Global aluminium demand has consistently grown from the lows of the pandemic-led fall. Although there were several challenges such as high energy cost and geopolitical issues that disrupted supplies, aluminium demand continues to recover on a rather stable trajectory. The demand for aluminium, which is used in numerous industries ranging from the consumer products to the automotive sector, soared when industrial operations resumed in China following the relaxation of Covid-19 lockdowns. Also, in 2023, it is anticipated that major economies would use more recycled aluminium in an effort to reduce carbon emissions and meet the growing demand for sustainability.
Europe is still battling with the energy crisis and they are looking for alternative suppliers of crude oil and natural gas. The energy crisis which started in 2021 got worse after Russia invaded Ukraine last year, and has passed its peak, but is still having an impact on the highly energy intensive aluminium production. Subsequently, Europe’s aluminium output witnessed a 12.5 percent decline in 2022.
China’s yearly output of aluminium in 2022 increased by 4.5 percent from the previous year to a record high of 40.21 million tonnes owing to newly launched capacity and the easing of power supply constraints. By the end of January 2023, China’s aluminium operating capacity was 40.26 million metric tonnes, down 170,000 metric tonnes from the end of 2022 but 1.87 million metric tonnes greater than a year earlier. As of now, China’s aluminium production capacity has essentially reached its maximum and the capacity utilisation rates have been limited as a result of the “dual carbon” target of reaching peak carbon emissions before 2030 and achieving carbon neutrality before 2060. As thermal power is the main energy source for China’s energy intensive aluminium sector, its manufacturing process results in significant energy use and carbon emissions. Therefore, energy consumption ceilings for aluminium and alumina production per unit of product, were jointly announced by the State Administration for Market Regulation and the Standards Administration of the People’s Republic of China. And this will be effective from 1January 2024.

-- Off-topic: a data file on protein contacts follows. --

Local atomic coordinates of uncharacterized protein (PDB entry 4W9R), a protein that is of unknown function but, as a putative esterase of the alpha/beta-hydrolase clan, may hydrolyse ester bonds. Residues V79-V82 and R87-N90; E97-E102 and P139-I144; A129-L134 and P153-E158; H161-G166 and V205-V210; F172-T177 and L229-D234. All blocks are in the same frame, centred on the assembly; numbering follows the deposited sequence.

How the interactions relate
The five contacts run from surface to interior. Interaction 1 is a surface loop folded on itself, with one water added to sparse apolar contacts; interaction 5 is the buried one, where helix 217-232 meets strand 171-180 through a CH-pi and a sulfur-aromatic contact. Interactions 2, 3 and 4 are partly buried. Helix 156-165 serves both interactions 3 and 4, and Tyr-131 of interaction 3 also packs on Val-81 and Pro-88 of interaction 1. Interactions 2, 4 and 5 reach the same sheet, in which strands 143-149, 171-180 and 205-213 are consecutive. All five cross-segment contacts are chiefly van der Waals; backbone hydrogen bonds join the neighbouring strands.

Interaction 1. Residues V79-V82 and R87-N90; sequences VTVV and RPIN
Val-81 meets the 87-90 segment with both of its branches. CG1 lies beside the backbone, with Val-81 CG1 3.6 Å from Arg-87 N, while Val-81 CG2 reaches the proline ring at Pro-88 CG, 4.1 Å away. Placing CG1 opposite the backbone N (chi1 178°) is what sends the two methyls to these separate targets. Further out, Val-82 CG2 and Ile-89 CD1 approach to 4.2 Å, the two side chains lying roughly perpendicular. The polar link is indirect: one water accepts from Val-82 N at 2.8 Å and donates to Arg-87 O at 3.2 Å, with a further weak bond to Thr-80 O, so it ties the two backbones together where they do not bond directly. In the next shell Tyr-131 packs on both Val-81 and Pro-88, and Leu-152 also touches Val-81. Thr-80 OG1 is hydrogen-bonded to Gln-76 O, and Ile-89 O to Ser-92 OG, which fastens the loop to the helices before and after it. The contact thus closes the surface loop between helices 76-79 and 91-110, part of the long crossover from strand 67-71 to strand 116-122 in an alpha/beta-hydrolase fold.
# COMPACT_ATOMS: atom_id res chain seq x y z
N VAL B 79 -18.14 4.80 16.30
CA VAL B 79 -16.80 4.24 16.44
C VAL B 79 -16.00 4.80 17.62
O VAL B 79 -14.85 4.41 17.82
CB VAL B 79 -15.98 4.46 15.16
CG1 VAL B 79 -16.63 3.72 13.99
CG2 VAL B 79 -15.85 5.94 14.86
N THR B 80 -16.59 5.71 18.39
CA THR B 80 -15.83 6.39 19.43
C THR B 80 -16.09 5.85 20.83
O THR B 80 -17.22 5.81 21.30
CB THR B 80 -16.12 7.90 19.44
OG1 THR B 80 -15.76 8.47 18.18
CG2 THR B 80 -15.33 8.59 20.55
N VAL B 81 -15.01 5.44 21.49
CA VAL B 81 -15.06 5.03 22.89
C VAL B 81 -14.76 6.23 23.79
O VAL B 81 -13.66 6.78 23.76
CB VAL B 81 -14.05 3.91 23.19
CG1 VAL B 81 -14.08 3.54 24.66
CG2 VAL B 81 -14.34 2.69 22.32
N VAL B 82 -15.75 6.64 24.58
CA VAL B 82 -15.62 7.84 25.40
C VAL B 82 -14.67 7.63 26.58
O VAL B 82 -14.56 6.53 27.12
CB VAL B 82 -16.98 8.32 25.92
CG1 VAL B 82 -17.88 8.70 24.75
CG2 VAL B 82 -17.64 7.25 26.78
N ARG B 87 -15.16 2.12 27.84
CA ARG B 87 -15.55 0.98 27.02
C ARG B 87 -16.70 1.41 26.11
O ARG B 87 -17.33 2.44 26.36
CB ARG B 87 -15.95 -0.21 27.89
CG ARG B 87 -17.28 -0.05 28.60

India has emerged as the second largest aluminium producing country pushing Russia to third position, with consistent growth in output in recent years. Its production surpassed Russia in 2021 with a total of 3.97 million metric tonnes. India’s production of aluminium climbed once again in 2022 to 4 million metric tonnes. The Indian business was previously troubled by worries that a ban or restrictions on the volume of scrap aluminium imported by China may have an effect on Indian exports. The worries had eased in late 2020 as the Chinese government relaxed the import stipulation.
Meanwhile, Russia produced 3.7 million metric tonnes of aluminium in 2022, which is slightly higher than 3.64 million metric tonnes in 2021. Russia was the source of 6 percent of the aluminium imported into the US in 2021. Russia’s aluminium supplies to the US and the rest of the world is now facing restrictions due to its aggressive war against Ukraine and the sanctions that followed. The industrial metal remains susceptible to the US government’s embargo on Russian aluminium. Russia is the world’s third-largest producer of aluminium and a significant supplier of raw materials to American markets. The US government imposed a 200 percent tariff on aluminium produced in Russia effective from March 10, 2023. This led to Canada’s ban on Russian aluminium and steel imports. Furthermore, Switzerland-based commodity trading and mining company Glencore announced that it will not renew its USD16 billion deal with Russia’s largest aluminium producer, United Co Rusal International, which is due to expire next year.